High-resolution parathyroid sonography

Erik R Wisner, Dominique Penninck, David S. Biller, Edward C Feldman, Christiana Drake, Thomas G. Nyland

Research output: Contribution to journalArticlepeer-review

54 Scopus citations


The purpose of this study was to assess the diagnostic utility of parathyroid ultrasonography to differentiate causes of hypercalcemia in dogs. We analyzed qualitative and quantitative ultrasound imaging findings and clinical pathology data from 33 dogs that underwent parathyroid ultrasound examination as part of the diagnostic evaluation for hypercalcemia. Diagnoses of the diseases causing hypercalcemia included parathyroid carcinoma (n = 5), parathyroid adenoma (n = 15), parathyroid adenomatous hyperplasia (n = 6), chronic renal insufficiency (n = 3), and hypercalcemia of malignancy (n = 4). All parathyroid lesions were round or oval and hypoechoic compared with surrounding thyroid parenchyma. Adenoma tous and adenocarcinomatous glands were 4 mm or larger in longest linear measurement on US examination and were statistically significantly larger than hyperplastic glands. (p < 0.001) Linear measurements of parathyroid glands acquired at the time of ultrasound examination correlated well with direct size determination after surgical excision. (r2 = 0.9, p < 0.0001) Parathyroid lesions ≥4 mm are highly suspicious for parathyroid adenoma or carcinoma, while US lesions <4 mm most likely represent primary adenomatous hyperplasia or secondary parathyroid hyperplasia. Parathyroid size estimation from ultrasound examination is an accurate predictor of true size. Veterinary Radiology & Ultrasound, Vol. 38, No, 6, 1997, pp 462-466.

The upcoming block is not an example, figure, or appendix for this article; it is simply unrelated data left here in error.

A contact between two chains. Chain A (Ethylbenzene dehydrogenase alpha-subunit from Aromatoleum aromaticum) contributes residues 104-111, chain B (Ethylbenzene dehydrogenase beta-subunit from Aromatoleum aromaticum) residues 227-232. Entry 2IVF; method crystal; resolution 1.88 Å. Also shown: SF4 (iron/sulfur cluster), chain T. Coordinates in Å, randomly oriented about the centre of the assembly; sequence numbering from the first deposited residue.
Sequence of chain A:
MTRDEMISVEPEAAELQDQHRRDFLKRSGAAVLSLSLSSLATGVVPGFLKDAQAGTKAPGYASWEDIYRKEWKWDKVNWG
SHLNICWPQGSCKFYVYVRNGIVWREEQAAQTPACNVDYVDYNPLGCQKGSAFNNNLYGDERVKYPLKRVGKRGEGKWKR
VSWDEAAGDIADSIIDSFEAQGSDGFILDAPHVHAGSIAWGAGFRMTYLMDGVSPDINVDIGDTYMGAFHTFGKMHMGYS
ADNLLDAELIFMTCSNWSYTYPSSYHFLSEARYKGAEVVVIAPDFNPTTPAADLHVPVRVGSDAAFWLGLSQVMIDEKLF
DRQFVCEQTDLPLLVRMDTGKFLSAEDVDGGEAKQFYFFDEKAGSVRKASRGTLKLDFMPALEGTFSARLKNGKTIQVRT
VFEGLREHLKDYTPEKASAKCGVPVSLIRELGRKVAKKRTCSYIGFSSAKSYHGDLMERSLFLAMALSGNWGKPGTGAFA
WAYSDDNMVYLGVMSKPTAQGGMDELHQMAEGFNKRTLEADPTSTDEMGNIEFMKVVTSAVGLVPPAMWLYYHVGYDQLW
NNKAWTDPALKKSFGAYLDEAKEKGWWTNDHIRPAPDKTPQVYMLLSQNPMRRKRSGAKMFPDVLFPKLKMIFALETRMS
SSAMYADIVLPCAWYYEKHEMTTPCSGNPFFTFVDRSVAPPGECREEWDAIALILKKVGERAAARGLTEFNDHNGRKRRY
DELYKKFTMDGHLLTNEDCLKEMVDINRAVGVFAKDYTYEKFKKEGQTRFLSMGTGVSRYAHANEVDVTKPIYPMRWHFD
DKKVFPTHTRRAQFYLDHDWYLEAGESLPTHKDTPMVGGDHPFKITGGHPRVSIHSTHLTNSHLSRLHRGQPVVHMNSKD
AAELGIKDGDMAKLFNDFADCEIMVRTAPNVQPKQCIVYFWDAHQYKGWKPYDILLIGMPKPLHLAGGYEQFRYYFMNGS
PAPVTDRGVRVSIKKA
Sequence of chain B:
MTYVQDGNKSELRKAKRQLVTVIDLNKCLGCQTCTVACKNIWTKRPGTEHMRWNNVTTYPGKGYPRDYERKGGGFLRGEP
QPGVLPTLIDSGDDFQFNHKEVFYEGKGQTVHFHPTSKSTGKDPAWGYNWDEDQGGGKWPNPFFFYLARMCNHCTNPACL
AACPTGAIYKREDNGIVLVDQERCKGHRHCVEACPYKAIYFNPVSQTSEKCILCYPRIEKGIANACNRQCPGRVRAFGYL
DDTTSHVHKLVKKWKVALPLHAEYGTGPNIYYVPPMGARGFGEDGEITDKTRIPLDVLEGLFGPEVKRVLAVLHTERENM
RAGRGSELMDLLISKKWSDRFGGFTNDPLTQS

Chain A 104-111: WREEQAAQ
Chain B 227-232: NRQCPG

Original languageEnglish (US)
Pages (from-to)462-466
Number of pages5
JournalVeterinary Radiology and Ultrasound
Issue number6
StatePublished - Nov 1997


  • Hyperparathyroidism
  • Parathyroid adenocarcinoma
  • Parathyroid adenoma
  • Parathyroid gland
  • Parathyroid hyperplasia
  • Ultrasound

ASJC Scopus subject areas

  • veterinary(all)


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